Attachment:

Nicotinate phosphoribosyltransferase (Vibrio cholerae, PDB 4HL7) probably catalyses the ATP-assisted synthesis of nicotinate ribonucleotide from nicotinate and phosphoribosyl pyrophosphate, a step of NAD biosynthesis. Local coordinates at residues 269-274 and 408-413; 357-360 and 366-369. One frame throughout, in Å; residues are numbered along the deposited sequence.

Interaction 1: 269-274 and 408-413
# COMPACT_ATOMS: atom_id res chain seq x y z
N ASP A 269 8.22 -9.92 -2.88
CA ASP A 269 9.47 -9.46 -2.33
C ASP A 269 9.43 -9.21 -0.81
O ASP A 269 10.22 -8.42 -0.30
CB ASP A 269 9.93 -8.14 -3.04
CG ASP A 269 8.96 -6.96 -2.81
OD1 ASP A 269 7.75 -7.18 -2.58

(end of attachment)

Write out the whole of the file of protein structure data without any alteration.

Nicotinate phosphoribosyltransferase (Vibrio cholerae, PDB 4HL7) probably catalyses the ATP-assisted synthesis of nicotinate ribonucleotide from nicotinate and phosphoribosyl pyrophosphate, a step of NAD biosynthesis. Local coordinates at residues 269-274 and 408-413; 357-360 and 366-369. One frame throughout, in Å; residues are numbered along the deposited sequence.

Interaction 1: 269-274 and 408-413
# COMPACT_ATOMS: atom_id res chain seq x y z
N ASP A 269 8.22 -9.92 -2.88
CA ASP A 269 9.47 -9.46 -2.33
C ASP A 269 9.43 -9.21 -0.81
O ASP A 269 10.22 -8.42 -0.30
CB ASP A 269 9.93 -8.14 -3.04
CG ASP A 269 8.96 -6.96 -2.81
OD1 ASP A 269 7.75 -7.18 -2.58